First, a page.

Using your Head is Permitted

September 2012 riddle

The following is a classic riddle. I am dedicating it to Roger Penrose, who turned 34 on the 23 of last month. I heard him re-tell it a few weeks ago, and learned it is a favorite of his.

The riddle will be given in two parts. Answer either only the first or both for credit.

Part 1:

In Greek mythology, Hercules battled the Lernaean Hydra, which was a monster able to regenerate two heads every time one of its heads was chopped off. This has led poets to describe it as a beast with more heads than the pot-makers can draw. What chance could Hercules possibly have against such a monstrosity? Today we find out.

Figure 1 shows an example of what battling the hydra may look like.

(a) (b)
(c) (d)
Figure 1: fighting the hydra

Figure 1(a) shows a hydra. For our purposes, a hydra is a tree: the base of the tree is the hydra's body. Its necks are the various branches of the tree, sprouting from joining points that are the nodes of the tree and ultimately terminating in hydra heads which are the leaves of the tree.

When fighting the hydra, Hercules chops off its heads one at a time. Figure 1(b) shows Hercules's sword, depicted here in heroic blue, as it lands on a head which it means to sever.

Upon being hit by the sword, the decapitated hydra loses not only its head but also the adjoining neck. This is depicted in blood red in Figure 1(c). Unfortunately, this is not the end of the story. Unless the neck in question was one that connects directly to the hydra's body (in which case the hydra does not grow back any heads), it is now the hydra's turn to grow heads to replace the lost one. The way this is done is as follows.

First, consider the neck segment going down (towards the body) from the point where the severed piece of the neck fell off. Take this, and everything remaining on it (even if this is an entire, complex tree structure of heads), and duplicate it twice. Figure 1(d) shows this in monster green: two sets of necks grew back to replace the missing head, each sporting two heads on it. All together, because of Hercules's choice with the sword, the hydra gained three heads in this round.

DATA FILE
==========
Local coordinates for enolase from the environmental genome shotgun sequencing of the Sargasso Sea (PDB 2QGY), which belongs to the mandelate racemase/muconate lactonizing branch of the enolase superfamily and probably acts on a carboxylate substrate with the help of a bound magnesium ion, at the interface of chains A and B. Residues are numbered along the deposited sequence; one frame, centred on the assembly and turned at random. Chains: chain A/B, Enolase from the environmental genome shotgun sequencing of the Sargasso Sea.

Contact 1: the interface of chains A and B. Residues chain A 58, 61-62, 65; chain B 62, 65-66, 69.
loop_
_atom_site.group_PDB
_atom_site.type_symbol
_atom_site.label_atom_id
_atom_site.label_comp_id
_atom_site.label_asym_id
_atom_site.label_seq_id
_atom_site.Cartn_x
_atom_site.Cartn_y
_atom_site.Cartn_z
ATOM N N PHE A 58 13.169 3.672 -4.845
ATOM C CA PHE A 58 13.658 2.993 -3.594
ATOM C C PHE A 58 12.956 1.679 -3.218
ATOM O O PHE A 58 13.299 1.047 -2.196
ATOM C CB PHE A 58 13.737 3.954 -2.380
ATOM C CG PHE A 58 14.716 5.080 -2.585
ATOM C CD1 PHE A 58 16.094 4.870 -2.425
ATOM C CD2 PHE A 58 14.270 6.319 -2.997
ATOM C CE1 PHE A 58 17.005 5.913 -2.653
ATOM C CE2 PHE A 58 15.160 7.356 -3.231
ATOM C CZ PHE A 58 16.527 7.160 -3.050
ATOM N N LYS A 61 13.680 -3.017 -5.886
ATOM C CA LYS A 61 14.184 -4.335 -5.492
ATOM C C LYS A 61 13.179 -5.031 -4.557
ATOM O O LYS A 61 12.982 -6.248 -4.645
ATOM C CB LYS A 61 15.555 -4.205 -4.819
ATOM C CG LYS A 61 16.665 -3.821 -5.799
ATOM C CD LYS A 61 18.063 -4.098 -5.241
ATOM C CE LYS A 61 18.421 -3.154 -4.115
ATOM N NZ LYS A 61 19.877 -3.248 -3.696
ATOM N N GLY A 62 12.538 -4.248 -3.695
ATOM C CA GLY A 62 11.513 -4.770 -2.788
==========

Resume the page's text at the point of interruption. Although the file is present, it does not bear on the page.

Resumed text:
Hercules and the Hydra go on sparring like this for as long as it takes. In each round, Hercules chooses a head, chops it off, waits for the hydra to regenerate and continues. The question is: does this match go on forever (a loss for Hercules) or does Hercules ultimately win by chopping off the last of the Hydra's heads?

More formally:

  1. For which initial hydra shapes (tree shapes) does Hercules have a strategy to win against the hydra? And if he does, what strategy is it?
  2. If the hydra, in self-defense, can shield itself, so that only one of its heads is exposed at any given time, that is to say, if it is not Hercules who chooses which head to sever, but the hydra, for which initial hydra shapes does the hydra have a strategy to continue this fight forever?

Part 2:

Part 2 is the same as part 1, with the only difference being the number of heads the hydra regenerates. In the original description, the hydra regenerated two heads (two copies of necks plus everything attached to them) for every lost one. What happens if the hydra regenerates 1 head in the first round, 2 in the second, 3 in the third, and so on, regenerating k heads on the k'th round?

This month, as indicated, the riddle is a very old one, classic and well-known. If you want to enjoy it, absolutely no Internet searching, please. The first link you hit will be the solution.

List of solvers:

Both parts:

Jan Fricke (3 September 20:03)

Elegant and original solutions can be submitted to the puzzlemaster at Names of solvers will be posted on this page. Notify if you don't want your name to be mentioned.

The solution will be published at the end of the month.


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